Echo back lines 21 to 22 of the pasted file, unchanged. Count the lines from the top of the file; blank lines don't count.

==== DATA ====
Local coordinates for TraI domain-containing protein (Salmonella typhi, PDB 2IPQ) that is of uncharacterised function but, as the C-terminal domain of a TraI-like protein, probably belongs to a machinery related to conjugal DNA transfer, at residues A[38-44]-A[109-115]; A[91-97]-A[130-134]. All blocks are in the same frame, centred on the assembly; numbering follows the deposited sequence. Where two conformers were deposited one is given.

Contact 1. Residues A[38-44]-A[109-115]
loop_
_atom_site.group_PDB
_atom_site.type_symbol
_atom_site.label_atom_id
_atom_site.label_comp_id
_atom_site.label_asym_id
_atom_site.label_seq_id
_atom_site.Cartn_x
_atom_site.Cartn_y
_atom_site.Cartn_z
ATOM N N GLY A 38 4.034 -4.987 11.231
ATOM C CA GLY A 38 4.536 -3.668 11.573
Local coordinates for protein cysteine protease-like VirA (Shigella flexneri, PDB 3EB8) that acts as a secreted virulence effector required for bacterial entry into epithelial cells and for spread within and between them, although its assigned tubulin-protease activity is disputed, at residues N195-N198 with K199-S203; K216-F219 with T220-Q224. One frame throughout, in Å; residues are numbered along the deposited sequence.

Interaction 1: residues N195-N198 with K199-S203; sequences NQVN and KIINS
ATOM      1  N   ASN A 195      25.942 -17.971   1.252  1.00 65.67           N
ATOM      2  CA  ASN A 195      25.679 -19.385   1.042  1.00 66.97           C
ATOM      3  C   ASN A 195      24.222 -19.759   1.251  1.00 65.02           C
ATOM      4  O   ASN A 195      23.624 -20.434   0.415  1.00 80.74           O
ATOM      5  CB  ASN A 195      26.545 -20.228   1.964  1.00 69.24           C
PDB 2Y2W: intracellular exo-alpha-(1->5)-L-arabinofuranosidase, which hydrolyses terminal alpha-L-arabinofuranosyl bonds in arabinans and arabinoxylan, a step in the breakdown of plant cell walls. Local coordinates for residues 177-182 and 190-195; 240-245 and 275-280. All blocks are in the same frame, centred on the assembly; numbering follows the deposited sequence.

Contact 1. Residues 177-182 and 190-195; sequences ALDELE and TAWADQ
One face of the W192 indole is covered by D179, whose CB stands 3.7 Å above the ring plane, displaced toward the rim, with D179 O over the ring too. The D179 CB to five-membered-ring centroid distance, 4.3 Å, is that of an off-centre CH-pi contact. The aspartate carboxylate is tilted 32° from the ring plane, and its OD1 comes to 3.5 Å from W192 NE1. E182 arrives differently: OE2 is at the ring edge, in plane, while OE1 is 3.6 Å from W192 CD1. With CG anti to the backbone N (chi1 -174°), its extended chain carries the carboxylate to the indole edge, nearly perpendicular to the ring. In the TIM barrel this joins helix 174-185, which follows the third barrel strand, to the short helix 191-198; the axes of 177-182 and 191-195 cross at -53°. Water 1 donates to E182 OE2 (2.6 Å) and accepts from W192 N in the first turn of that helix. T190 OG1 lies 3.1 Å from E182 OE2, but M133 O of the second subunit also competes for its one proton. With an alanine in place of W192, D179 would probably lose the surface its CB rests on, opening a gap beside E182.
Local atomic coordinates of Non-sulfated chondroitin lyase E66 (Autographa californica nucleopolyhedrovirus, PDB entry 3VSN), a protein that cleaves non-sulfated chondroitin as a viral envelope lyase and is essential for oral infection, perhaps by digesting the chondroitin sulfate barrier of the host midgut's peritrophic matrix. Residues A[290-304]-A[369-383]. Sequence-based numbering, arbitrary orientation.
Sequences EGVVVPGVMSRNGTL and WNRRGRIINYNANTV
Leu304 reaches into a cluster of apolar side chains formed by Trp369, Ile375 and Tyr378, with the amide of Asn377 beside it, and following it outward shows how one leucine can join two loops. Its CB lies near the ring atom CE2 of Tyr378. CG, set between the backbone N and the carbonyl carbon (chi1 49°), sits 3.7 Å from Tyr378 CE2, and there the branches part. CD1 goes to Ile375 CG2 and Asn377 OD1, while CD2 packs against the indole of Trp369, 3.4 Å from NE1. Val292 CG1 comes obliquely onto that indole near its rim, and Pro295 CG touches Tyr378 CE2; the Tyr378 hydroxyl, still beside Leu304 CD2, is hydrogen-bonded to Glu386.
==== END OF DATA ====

ATOM      5  CB  ASN A 195      26.545 -20.228   1.964  1.00 69.24           C
PDB 2Y2W: intracellular exo-alpha-(1->5)-L-arabinofuranosidase, which hydrolyses terminal alpha-L-arabinofuranosyl bonds in arabinans and arabinoxylan, a step in the breakdown of plant cell walls. Local coordinates for residues 177-182 and 190-195; 240-245 and 275-280. All blocks are in the same frame, centred on the assembly; numbering follows the deposited sequence.